I just read a great article from Haley on The Tiny Twig on saying “no”. She’s a blogger and mom of three and busy, busy. In her article she shared that she can’t do it all – and that’s okay! I began to think seriously about what I say “no” to. Not enough I learned.
Saying “yes” out of guilt
Maybe it’s part of my curious personality, or guilt from childhood, but I really struggle with saying those two little letters to people in my life. When I came into my current position as a college professor, I found there were so many new and interesting possibilities and opportunities that I just didn’t say no to enough things. And, when I found myself working 50 hours plus per week, I felt trapped and became so depressed I really struggled to complete tasks for daily living. I found myself going to work with yesterday’s makeup touched up and perfume instead of a shower.
Taking care of yourself
I’ve learned to check in with myself, but perhaps more importantly, those individuals in my life whose opinion I respect on topics of goals, tasks and projects. I’ve also learned that when you are a compulsive “yesser”, that when you do finally gain the insight to begin saying no to a few things people really find it difficult to accept. But no matter, I must take care of my health and so I’m learning to say no to more and more things in my life. Here are just a few of them.
Things I say “no” to
* Arguing. It’s just not worth my time and energy to engage in arguments or other conflict with people I work with or, even family members. Live and let live has begun to take on new meaning for me. Especially when I came to the realization that I can’t view my grown children’s lives through my 50 year old lens. The world is a different place for them. So, I do a lot more listening than speaking and sometimes, I have to end the conversation completely when I realize it’s causing me stress and anxiety.
*Pretending. Pretending I’m happy or okay with something when I’m not, just no longer has any interest for me. I am what I am. What you see is what you get and I don’t have time or energy for fake or false people. Oh, there are those who I have to deal with, but only on a superficial level. And I watch my back more than I used to. It’s a shame. But that’s the way it is.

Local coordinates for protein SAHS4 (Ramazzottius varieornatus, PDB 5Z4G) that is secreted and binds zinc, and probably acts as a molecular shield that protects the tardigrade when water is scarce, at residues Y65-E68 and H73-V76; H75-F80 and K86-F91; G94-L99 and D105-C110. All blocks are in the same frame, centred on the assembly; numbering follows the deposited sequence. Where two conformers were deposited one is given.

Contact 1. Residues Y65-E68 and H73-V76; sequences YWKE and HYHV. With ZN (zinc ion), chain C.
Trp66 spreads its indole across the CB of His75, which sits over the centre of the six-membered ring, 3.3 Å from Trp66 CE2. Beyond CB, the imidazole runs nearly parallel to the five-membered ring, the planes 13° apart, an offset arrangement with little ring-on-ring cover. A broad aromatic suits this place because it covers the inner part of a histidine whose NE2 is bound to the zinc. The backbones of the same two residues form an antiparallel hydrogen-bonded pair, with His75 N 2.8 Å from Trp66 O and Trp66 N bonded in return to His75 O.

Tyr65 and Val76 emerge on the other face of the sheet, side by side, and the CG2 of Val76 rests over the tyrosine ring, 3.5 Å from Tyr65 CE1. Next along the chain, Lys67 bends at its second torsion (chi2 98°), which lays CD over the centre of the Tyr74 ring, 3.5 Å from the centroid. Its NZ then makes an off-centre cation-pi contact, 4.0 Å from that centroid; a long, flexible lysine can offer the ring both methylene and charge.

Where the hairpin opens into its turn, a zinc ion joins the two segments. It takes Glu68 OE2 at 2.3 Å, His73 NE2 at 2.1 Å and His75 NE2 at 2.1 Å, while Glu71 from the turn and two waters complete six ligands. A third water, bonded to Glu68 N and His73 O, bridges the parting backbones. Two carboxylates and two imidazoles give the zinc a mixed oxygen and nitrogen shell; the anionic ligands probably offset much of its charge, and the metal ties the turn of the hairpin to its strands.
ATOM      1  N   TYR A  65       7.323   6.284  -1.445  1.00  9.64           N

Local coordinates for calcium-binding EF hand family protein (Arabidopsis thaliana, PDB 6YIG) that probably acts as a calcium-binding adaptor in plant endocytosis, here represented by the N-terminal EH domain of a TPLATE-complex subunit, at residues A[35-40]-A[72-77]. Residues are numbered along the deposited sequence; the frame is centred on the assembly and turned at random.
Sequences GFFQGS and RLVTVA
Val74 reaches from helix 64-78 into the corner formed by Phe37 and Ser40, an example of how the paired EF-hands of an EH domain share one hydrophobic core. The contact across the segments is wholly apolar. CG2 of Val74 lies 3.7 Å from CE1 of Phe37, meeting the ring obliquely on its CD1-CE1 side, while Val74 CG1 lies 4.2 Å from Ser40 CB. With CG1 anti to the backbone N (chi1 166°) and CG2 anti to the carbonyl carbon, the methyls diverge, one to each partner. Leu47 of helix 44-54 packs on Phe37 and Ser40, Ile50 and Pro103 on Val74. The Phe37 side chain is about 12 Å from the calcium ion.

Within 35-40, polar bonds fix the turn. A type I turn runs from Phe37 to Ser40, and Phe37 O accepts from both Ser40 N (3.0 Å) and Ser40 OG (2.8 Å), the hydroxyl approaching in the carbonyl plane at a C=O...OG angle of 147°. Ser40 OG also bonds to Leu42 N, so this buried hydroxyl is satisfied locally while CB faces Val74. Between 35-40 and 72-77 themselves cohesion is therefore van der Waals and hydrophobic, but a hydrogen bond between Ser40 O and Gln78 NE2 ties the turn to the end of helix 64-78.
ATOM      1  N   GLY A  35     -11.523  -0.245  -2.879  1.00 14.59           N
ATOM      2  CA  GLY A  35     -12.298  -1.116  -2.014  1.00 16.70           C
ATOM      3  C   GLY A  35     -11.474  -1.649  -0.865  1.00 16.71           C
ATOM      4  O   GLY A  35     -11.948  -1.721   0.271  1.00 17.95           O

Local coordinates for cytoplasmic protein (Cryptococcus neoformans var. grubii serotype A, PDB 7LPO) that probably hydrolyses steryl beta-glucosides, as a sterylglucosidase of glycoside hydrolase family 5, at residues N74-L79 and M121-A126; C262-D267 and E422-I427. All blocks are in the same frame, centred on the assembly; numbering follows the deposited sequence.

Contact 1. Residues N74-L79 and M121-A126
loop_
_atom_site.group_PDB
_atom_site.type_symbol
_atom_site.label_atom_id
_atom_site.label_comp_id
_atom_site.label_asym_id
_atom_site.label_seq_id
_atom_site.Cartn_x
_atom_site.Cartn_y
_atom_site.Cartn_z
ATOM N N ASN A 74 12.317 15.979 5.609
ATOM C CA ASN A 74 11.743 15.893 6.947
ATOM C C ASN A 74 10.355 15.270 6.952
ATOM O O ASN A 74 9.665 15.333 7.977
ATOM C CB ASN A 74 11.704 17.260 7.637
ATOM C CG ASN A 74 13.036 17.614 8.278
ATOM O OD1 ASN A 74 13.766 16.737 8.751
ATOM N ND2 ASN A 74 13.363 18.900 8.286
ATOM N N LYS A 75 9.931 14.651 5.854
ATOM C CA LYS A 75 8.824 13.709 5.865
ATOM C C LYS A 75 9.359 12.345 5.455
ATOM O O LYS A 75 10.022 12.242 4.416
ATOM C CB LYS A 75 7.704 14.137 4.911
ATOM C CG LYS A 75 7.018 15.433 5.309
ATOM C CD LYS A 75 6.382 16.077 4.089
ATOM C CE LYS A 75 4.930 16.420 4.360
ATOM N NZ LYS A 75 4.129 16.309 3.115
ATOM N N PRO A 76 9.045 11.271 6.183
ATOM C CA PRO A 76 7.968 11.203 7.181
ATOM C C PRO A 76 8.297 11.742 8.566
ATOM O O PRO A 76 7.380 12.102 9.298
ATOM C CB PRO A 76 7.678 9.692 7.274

*Driving the freeway. This may sound silly, especially to those who know I grew up in Los Angeles, but driving on the freeway causes added stress and anxiety. I don’t have the energy to drive that fast and don’t have the energy to keep up with the flow. So, I plan accordingly, and unless I’m driving out of town, which I have to do occasionally for work, I take surface streets at a leisurely, but posted, speed. I have time to think about what I’m going to do once I get to my destination, or to reflect on the events that occurred as I leave and head home.
*Perfection. This is a really tough area for me. I really want my house spotless when I have a guest, or a project finished with just the right touch. I am beginning to learn to let that shit go. Those that matter, won’t mind. And those that mind, don’t matter. Seriously. Do your best and move on. If I have a few hairballs on my kitchen floor from my two big dogs when I have a guest for a coffee date, they’d better not look too closely then, or, they can decline to come to my home. After doing my doctoral dissertation, I’ve learned that sometimes – sometimes – good is good enough and I save my energy for those things that really matter.
*Comparisons. Each year my neighbors delight in exchanging Christmas cookies. I think it’s very kind and a nice thought. But I don’t have time to bake for the entire neighborhood. I barely get the granola in my own bowl of yogurt, let alone trying to do what everyone else does. I spend my energy on the things I feel are important – not what someone else thinks. This is, after all, my one wild and precious life to spend as I see fit.
So take some time to really think about what you say “yes” to. How does that make you feel? Is this really something you want to spend time out of your life on? I’ve come to realize that I’d rather spend my time on things that bring me joy, delight and happiness; not on things someone else thinks are important. What are you learning to say “no” to, and how has it changed your life?
Photo by Franco d’albao